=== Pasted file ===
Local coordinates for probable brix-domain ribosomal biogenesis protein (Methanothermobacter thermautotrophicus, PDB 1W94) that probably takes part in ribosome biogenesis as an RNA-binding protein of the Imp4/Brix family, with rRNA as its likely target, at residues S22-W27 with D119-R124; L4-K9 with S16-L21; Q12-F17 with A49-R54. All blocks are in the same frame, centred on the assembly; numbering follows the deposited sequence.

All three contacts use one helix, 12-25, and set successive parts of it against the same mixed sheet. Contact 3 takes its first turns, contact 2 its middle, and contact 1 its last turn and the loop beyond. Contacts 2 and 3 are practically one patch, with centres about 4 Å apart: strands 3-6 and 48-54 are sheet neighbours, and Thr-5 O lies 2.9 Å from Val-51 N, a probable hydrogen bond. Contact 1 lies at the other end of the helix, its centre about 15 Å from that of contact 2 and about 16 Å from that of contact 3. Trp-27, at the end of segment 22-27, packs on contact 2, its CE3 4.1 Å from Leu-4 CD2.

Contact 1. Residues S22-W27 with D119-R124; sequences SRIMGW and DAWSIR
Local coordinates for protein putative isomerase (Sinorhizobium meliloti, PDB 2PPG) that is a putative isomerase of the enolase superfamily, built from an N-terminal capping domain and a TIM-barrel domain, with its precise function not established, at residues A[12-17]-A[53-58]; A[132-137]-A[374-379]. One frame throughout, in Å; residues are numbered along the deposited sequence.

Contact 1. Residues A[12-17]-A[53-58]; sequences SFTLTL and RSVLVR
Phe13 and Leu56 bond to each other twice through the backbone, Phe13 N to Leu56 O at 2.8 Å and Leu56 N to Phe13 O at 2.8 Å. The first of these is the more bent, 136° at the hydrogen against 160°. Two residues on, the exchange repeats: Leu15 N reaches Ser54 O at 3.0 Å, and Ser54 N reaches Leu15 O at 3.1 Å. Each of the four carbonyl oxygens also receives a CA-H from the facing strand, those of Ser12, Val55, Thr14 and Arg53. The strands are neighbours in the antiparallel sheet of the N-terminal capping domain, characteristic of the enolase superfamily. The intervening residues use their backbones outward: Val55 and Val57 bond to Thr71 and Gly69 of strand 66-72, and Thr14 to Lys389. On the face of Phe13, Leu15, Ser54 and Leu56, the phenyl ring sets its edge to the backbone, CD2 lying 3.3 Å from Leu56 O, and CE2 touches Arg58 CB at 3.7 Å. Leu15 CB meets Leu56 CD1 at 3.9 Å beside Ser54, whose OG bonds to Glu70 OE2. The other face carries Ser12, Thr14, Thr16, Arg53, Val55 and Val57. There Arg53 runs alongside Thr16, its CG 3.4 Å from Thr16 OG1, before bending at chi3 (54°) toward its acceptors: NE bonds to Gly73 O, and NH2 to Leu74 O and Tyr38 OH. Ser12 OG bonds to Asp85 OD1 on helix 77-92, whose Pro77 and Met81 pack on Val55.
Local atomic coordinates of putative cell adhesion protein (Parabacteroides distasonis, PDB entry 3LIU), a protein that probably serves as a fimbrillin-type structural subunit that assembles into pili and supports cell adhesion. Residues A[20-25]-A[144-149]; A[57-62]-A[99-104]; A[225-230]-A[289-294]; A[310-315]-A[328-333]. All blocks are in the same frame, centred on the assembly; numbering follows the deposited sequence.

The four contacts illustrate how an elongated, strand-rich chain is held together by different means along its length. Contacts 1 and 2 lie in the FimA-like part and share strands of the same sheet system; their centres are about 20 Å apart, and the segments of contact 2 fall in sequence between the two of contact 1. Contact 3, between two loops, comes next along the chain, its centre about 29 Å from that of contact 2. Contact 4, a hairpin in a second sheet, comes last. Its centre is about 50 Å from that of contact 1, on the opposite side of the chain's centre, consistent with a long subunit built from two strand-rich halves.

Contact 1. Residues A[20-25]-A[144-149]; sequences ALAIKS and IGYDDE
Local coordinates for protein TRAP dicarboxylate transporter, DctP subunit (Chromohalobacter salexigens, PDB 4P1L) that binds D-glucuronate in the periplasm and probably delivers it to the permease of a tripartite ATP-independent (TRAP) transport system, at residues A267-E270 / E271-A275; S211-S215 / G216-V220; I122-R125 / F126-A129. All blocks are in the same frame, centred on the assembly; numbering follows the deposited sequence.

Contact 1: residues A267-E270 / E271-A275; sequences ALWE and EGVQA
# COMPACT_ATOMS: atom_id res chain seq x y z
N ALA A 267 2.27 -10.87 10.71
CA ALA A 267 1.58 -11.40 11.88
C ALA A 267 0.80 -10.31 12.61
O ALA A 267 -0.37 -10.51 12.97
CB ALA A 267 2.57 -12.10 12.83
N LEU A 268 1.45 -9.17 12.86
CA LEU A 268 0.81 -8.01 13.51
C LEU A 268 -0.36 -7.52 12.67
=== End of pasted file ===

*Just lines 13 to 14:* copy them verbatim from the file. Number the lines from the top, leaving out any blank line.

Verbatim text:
N ALA A 267 2.27 -10.87 10.71
CA ALA A 267 1.58 -11.40 11.88